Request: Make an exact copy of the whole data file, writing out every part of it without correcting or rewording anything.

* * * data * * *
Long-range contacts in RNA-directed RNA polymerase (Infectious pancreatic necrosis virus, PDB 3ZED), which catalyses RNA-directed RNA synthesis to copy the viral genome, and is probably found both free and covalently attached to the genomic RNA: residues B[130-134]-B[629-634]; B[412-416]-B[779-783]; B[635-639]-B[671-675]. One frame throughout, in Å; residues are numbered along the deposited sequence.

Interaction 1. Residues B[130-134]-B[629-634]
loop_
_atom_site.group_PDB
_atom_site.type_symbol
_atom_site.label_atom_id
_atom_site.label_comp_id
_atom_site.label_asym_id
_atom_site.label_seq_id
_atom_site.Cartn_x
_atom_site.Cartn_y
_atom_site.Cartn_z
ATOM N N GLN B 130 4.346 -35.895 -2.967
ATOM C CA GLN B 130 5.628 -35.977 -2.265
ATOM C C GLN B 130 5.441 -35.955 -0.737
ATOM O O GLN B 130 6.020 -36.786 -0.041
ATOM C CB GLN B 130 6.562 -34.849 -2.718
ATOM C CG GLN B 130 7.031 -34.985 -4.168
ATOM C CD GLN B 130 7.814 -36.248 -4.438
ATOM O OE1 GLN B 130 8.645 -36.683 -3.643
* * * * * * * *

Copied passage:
Long-range contacts in RNA-directed RNA polymerase (Infectious pancreatic necrosis virus, PDB 3ZED), which catalyses RNA-directed RNA synthesis to copy the viral genome, and is probably found both free and covalently attached to the genomic RNA: residues B[130-134]-B[629-634]; B[412-416]-B[779-783]; B[635-639]-B[671-675]. One frame throughout, in Å; residues are numbered along the deposited sequence.

Interaction 1. Residues B[130-134]-B[629-634]
loop_
_atom_site.group_PDB
_atom_site.type_symbol
_atom_site.label_atom_id
_atom_site.label_comp_id
_atom_site.label_asym_id
_atom_site.label_seq_id
_atom_site.Cartn_x
_atom_site.Cartn_y
_atom_site.Cartn_z
ATOM N N GLN B 130 4.346 -35.895 -2.967
ATOM C CA GLN B 130 5.628 -35.977 -2.265
ATOM C C GLN B 130 5.441 -35.955 -0.737
ATOM O O GLN B 130 6.020 -36.786 -0.041
ATOM C CB GLN B 130 6.562 -34.849 -2.718
ATOM C CG GLN B 130 7.031 -34.985 -4.168
ATOM C CD GLN B 130 7.814 -36.248 -4.438
ATOM O OE1 GLN B 130 8.645 -36.683 -3.643